Tackling a textbook reading assignment can feel daunting. However, they contain many features designed to help you learn. Apply these practical strategies to help you read textbooks more effectively to ensure that you truly comprehend the course material, come to class prepared, and perform better on assignments and exams.
Textbooks contain numerous features such as key words, concept maps and graphs, footnotes, etc. to provide a wealth of information and clues about the text. You should always spend a few minutes previewing a chapter or section before you start to read so that you can identify the main concepts in that section. This will help you focus going into the reading and will help you to be able to pull out the important ideas more easily.
Before you read
Begin at the end– read the summary, vocab list, chapter questions, and practice problems first to gain an idea of the most important aspects of the section and what you are expected to know and understand after reading it.
Activate prior knowledge– make a list of what you already know about the topic and what you want to know about it/questions you have about it.
Set a purpose– based on what you gathered in your previewing, set a purpose for why you are reading this chapter and what you need to understand, know, or be able to do after reading it.
Make predictions– right after previewing, make a prediction about what you think this chapter or section is going to be about.
Figure out the main idea– focus on first sentences and text features for main ideas of each paragraph or section as you read. These often contain the main idea, while the other sentences in the paragraph provide support and details.
Use questions to find answers– convert major headings and topics into questions, then read for answers.
Finish an entire section or page before taking notes– write in your book or place sticky notes throughout your reading. This will remind you to pause and ask yourself questions about what you just read.When you do take notes, keep them brief, focus on main ideas, and put them in your own words.
Generate questions– as you read, write down questions that you have about the text. Also, create questions that you would ask on a test if you were a professor giving a test about this chapter (use them to self-test later).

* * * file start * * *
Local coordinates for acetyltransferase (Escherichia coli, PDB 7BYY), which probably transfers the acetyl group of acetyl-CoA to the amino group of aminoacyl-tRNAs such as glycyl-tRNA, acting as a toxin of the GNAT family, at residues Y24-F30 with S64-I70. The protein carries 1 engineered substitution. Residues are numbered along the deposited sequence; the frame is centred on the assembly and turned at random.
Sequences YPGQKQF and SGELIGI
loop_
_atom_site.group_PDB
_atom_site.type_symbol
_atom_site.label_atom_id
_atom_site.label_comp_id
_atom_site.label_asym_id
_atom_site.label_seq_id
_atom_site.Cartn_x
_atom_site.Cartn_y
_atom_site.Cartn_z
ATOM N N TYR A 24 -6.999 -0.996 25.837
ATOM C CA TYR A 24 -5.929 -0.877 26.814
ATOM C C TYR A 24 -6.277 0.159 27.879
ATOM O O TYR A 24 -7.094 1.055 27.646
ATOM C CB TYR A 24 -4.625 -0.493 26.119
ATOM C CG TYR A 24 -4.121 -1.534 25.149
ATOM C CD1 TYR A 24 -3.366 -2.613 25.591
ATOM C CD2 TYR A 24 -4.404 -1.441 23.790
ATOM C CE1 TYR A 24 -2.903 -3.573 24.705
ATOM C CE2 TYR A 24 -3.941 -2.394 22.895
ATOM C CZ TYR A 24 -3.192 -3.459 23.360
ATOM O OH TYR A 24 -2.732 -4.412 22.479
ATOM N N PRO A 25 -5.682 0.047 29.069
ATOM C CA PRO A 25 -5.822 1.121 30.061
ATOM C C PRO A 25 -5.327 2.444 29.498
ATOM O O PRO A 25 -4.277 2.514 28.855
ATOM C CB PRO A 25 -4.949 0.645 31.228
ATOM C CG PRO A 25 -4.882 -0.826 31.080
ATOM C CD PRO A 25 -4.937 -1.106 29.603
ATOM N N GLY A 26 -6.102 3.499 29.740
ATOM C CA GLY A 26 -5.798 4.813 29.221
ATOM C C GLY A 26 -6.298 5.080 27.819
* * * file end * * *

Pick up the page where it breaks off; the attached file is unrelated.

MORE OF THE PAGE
Stop and summarize– after every section (or page), stop and write a brief summary of what you just read in your own words from memory.
Keep it short– tackle no more than 5-10 pages at a time. Space your reading out across the day and week as opposed to cramming it all into hour-long sessions. Check out our time management handouts to find some calendars and resources to help you chunk your reading.
Make connections– before, during, or after reading, make connections between the material and your own life, the world, and other texts/course material you have learned.
Re-visit the chapter later– instead of re-reading the chapter this time, focus on the main concepts. Make note of how content covered in class connects with the material in the chapter.
Organize your thoughts– make an outline or concept map to help you synthesize and map out information visually. Ideally, start from memory and create all you can without looking at your textbook to better get a grasp of what you know well and what you need to study; then use your textbook for reference in filling out what you didn’t know well. This technique will aid your retention much more than over-relying on the textbook.
Make flashcards– create flashcards for key terms, dates, people, etc. and use them for self-testing. Answer the question/define the word yourself before flipping the card over and looking at the answer.